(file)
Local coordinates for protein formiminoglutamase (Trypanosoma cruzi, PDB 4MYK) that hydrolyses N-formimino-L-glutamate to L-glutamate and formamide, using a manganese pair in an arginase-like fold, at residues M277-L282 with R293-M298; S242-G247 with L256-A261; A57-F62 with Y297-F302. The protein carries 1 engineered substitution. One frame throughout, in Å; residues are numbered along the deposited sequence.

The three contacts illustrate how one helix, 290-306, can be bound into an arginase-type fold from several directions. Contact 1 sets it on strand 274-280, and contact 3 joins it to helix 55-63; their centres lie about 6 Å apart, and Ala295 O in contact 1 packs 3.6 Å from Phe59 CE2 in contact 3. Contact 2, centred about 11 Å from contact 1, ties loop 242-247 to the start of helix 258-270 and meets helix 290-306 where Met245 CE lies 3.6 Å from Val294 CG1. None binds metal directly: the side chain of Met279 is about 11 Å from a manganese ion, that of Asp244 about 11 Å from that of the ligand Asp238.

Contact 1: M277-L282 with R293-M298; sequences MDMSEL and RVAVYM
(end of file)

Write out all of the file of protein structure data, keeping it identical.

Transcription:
Local coordinates for protein formiminoglutamase (Trypanosoma cruzi, PDB 4MYK) that hydrolyses N-formimino-L-glutamate to L-glutamate and formamide, using a manganese pair in an arginase-like fold, at residues M277-L282 with R293-M298; S242-G247 with L256-A261; A57-F62 with Y297-F302. The protein carries 1 engineered substitution. One frame throughout, in Å; residues are numbered along the deposited sequence.

The three contacts illustrate how one helix, 290-306, can be bound into an arginase-type fold from several directions. Contact 1 sets it on strand 274-280, and contact 3 joins it to helix 55-63; their centres lie about 6 Å apart, and Ala295 O in contact 1 packs 3.6 Å from Phe59 CE2 in contact 3. Contact 2, centred about 11 Å from contact 1, ties loop 242-247 to the start of helix 258-270 and meets helix 290-306 where Met245 CE lies 3.6 Å from Val294 CG1. None binds metal directly: the side chain of Met279 is about 11 Å from a manganese ion, that of Asp244 about 11 Å from that of the ligand Asp238.

Contact 1: M277-L282 with R293-M298; sequences MDMSEL and RVAVYM